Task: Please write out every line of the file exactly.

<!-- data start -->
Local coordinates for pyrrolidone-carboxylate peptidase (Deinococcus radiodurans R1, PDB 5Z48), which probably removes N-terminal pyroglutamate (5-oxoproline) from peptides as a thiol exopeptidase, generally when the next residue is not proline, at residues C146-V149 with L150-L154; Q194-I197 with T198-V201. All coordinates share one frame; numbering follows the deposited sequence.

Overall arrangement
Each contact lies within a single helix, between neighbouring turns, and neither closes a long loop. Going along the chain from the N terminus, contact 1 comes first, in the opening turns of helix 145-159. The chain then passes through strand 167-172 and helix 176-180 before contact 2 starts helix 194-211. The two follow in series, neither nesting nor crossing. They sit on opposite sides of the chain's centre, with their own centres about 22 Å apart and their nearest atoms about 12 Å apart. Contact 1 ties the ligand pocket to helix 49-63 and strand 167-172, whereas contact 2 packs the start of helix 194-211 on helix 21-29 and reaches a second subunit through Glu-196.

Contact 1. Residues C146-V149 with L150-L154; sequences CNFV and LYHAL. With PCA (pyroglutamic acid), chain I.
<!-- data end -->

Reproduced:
Local coordinates for pyrrolidone-carboxylate peptidase (Deinococcus radiodurans R1, PDB 5Z48), which probably removes N-terminal pyroglutamate (5-oxoproline) from peptides as a thiol exopeptidase, generally when the next residue is not proline, at residues C146-V149 with L150-L154; Q194-I197 with T198-V201. All coordinates share one frame; numbering follows the deposited sequence.

Overall arrangement
Each contact lies within a single helix, between neighbouring turns, and neither closes a long loop. Going along the chain from the N terminus, contact 1 comes first, in the opening turns of helix 145-159. The chain then passes through strand 167-172 and helix 176-180 before contact 2 starts helix 194-211. The two follow in series, neither nesting nor crossing. They sit on opposite sides of the chain's centre, with their own centres about 22 Å apart and their nearest atoms about 12 Å apart. Contact 1 ties the ligand pocket to helix 49-63 and strand 167-172, whereas contact 2 packs the start of helix 194-211 on helix 21-29 and reaches a second subunit through Glu-196.

Contact 1. Residues C146-V149 with L150-L154; sequences CNFV and LYHAL. With PCA (pyroglutamic acid), chain I.